Mimsy were the borogoves

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It’s just like being at SDCC! Now where’s FullBars?

無題 | コユキカイト

こまつゆき 生誕絵 ‘14


こまつゆき 生誕絵 ‘14

I was tagged by notsosecretadmirer WHO ELSE

Da Rules: You can tell a lot about someone by the type of music they listen to. Hit shuffle on your iphone, ipod, itunes, media player, etc…and write down the first 10 songs. Pass this on to 5 people. One rule: no skipping.

OK this is gonna be hard because ever since two years ago I havent been able to put music on my ipod so im gonna shuffle from multiple places..

  1. This Woman’s Work cover - Greg Laswell
  2. We’re Both in Love With a Sexy Lady - Flight of the Conchords
  3. Drove Me Wild - Tegan and Sara
  4. ULTIMATE ZONE - Kuroko no Basuke Character Song: DUET SERIES Vol.7 (LOOOOOL i was waiting for one of these to come up)
  5. Final Reprise (Nightmare Before Christmas)- Danny Elfman covered by Shiny Toy Guns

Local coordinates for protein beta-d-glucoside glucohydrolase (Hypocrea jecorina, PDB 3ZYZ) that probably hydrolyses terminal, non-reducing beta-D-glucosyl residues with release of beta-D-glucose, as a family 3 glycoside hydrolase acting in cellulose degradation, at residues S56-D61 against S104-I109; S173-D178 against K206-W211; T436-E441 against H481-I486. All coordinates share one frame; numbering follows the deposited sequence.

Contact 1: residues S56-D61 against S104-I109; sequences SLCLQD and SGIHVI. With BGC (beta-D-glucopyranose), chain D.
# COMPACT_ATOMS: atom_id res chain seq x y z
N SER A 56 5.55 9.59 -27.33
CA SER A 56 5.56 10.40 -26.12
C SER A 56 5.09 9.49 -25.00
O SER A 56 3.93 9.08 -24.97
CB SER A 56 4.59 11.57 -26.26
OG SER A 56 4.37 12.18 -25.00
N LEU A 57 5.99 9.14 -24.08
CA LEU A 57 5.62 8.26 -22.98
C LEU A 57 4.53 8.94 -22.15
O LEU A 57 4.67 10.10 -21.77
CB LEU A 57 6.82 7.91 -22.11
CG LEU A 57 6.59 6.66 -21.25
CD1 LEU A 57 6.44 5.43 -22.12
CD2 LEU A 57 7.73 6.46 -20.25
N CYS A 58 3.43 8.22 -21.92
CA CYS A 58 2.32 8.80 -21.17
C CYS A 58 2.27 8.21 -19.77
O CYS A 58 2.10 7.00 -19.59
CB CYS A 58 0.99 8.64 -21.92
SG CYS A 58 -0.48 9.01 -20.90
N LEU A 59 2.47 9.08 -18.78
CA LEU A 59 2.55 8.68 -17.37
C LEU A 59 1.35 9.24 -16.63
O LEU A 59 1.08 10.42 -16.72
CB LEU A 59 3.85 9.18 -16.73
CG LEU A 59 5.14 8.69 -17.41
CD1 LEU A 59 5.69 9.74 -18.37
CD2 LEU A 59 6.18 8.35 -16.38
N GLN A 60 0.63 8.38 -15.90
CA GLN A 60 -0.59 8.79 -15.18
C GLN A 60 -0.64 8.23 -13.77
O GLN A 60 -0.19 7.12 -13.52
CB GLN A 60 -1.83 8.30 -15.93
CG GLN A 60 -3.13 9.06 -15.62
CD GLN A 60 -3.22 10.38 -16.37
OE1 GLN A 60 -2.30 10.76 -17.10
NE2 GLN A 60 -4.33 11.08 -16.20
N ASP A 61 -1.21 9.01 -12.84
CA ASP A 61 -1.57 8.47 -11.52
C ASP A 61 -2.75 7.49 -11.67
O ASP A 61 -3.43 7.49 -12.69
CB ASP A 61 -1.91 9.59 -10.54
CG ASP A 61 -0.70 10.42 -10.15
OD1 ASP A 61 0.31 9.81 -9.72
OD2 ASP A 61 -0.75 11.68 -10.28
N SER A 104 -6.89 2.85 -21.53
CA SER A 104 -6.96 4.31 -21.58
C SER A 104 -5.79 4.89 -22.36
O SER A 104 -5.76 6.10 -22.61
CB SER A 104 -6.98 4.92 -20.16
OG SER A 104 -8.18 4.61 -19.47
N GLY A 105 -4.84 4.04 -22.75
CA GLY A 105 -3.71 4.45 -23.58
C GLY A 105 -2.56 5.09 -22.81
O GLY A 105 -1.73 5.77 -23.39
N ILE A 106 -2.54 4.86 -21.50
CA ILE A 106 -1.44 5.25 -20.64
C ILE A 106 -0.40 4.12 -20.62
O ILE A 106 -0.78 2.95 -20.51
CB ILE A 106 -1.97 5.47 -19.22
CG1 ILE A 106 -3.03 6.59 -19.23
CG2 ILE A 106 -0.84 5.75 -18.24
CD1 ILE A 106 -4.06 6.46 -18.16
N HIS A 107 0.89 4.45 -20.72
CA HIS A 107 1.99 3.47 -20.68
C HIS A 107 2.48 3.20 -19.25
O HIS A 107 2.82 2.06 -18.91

6. Apartment - Young the Giant
  7. I wish You - capsule
  8. A Whole New World - FREAKIN ALADDIN
  9. Some Kind of Nature - Gorillaz
  10. Love Heals - cast of Rent

WOW I was expecting total embarrassment but look at that i made it out with only partial embarrassment go team I’m not tagging anyone farewell



Summer is now in full swing which means it’s Tanbo season in Japan. Last year we shared some amazing examples of Tanbo art (田んぼアート) or “rice paddy art”, created by Japanese farmers (aided by lots of volunteers) who work by hand to plant different strains of rice in order to transform their rice paddies into colossal living canvases. No artificial coloring methods are used to create these awesome scenes. Each color is simply a different type of rice.

"While planting, different areas of the rice paddy are roped off, so people know which type of rice to put where—kind of like painting by numbers.

Rice is planted in the spring, and then harvested in the fall. When it gets close to harvest, the color changes to a beautiful hue called “koganeiro” (黄金色), which is often translated as “golden” or “honey-colored”. This means the art changes as the seasons change.”

The rice paddies pictured at the top of this post depict a celestial maiden from the Japanese legend of Hagoromo beside Mount Fuji, which was recently recognized by UNESCO as a World Heritage Site.

Visit Kotaku for additional images.

some peeps:

this has been a super secret message